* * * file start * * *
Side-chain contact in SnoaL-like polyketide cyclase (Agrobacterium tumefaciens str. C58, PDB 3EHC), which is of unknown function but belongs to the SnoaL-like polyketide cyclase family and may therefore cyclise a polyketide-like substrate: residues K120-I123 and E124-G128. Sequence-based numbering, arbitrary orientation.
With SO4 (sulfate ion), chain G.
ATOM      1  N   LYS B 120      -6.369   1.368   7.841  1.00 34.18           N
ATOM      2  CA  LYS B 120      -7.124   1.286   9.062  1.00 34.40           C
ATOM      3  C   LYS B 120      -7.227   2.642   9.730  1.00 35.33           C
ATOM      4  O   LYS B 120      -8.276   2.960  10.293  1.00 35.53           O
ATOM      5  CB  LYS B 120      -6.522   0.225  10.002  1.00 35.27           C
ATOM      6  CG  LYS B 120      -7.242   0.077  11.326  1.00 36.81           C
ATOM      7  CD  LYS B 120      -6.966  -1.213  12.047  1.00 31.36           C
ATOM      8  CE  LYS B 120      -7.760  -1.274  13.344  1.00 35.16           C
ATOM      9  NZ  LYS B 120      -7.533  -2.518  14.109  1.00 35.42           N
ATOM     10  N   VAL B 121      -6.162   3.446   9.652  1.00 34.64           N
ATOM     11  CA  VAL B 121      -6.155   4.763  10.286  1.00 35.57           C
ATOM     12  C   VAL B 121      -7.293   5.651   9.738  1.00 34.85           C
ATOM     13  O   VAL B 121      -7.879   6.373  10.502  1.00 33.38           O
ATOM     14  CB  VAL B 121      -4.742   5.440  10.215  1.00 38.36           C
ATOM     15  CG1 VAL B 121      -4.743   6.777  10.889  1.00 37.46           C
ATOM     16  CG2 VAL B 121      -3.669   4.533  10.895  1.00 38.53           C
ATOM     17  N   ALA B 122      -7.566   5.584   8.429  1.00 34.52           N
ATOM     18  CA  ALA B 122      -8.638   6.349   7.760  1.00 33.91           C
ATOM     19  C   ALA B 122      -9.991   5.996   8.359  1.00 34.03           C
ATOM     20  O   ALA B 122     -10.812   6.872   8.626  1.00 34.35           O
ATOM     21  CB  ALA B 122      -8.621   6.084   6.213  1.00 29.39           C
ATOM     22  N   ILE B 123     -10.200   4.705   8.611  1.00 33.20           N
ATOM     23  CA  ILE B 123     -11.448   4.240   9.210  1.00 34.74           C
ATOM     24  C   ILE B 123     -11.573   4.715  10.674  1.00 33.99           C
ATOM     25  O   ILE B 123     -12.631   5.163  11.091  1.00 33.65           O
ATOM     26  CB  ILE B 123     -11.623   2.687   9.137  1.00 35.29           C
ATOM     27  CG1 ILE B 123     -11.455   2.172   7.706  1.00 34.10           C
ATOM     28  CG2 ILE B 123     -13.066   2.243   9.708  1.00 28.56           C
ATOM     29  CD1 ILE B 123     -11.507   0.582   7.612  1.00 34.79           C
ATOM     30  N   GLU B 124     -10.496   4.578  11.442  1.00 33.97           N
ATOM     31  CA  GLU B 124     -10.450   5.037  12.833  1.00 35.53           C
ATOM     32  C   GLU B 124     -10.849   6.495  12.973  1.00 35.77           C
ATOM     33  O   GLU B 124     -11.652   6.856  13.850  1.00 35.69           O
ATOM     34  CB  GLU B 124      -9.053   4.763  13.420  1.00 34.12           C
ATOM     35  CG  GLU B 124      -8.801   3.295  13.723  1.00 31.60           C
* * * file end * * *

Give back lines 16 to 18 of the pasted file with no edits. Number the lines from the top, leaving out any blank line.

ATOM     14  CB  VAL B 121      -4.742   5.440  10.215  1.00 38.36           C
ATOM     15  CG1 VAL B 121      -4.743   6.777  10.889  1.00 37.46           C
ATOM     16  CG2 VAL B 121      -3.669   4.533  10.895  1.00 38.53           C